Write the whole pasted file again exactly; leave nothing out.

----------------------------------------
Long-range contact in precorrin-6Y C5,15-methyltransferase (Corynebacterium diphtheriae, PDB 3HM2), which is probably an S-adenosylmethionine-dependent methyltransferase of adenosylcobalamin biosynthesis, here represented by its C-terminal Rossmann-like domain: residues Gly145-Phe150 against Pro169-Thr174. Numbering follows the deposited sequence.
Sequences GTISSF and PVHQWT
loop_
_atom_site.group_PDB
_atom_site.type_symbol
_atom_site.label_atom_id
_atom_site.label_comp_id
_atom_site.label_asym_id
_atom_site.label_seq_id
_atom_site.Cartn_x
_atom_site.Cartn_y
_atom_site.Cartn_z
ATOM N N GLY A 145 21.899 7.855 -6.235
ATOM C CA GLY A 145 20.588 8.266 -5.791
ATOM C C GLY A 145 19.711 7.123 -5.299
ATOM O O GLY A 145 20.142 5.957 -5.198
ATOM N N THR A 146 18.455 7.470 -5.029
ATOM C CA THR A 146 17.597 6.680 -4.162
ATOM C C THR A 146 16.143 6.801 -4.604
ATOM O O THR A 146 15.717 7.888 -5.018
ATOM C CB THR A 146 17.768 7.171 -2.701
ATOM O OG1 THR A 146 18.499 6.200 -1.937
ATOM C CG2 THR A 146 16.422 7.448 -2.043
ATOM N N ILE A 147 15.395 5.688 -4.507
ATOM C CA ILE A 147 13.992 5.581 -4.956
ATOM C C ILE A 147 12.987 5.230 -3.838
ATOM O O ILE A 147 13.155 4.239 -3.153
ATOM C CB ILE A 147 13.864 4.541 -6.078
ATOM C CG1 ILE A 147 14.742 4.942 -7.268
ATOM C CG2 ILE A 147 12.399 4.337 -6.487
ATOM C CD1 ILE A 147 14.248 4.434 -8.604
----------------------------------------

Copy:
Long-range contact in precorrin-6Y C5,15-methyltransferase (Corynebacterium diphtheriae, PDB 3HM2), which is probably an S-adenosylmethionine-dependent methyltransferase of adenosylcobalamin biosynthesis, here represented by its C-terminal Rossmann-like domain: residues Gly145-Phe150 against Pro169-Thr174. Numbering follows the deposited sequence.
Sequences GTISSF and PVHQWT
loop_
_atom_site.group_PDB
_atom_site.type_symbol
_atom_site.label_atom_id
_atom_site.label_comp_id
_atom_site.label_asym_id
_atom_site.label_seq_id
_atom_site.Cartn_x
_atom_site.Cartn_y
_atom_site.Cartn_z
ATOM N N GLY A 145 21.899 7.855 -6.235
ATOM C CA GLY A 145 20.588 8.266 -5.791
ATOM C C GLY A 145 19.711 7.123 -5.299
ATOM O O GLY A 145 20.142 5.957 -5.198
ATOM N N THR A 146 18.455 7.470 -5.029
ATOM C CA THR A 146 17.597 6.680 -4.162
ATOM C C THR A 146 16.143 6.801 -4.604
ATOM O O THR A 146 15.717 7.888 -5.018
ATOM C CB THR A 146 17.768 7.171 -2.701
ATOM O OG1 THR A 146 18.499 6.200 -1.937
ATOM C CG2 THR A 146 16.422 7.448 -2.043
ATOM N N ILE A 147 15.395 5.688 -4.507
ATOM C CA ILE A 147 13.992 5.581 -4.956
ATOM C C ILE A 147 12.987 5.230 -3.838
ATOM O O ILE A 147 13.155 4.239 -3.153
ATOM C CB ILE A 147 13.864 4.541 -6.078
ATOM C CG1 ILE A 147 14.742 4.942 -7.268
ATOM C CG2 ILE A 147 12.399 4.337 -6.487
ATOM C CD1 ILE A 147 14.248 4.434 -8.604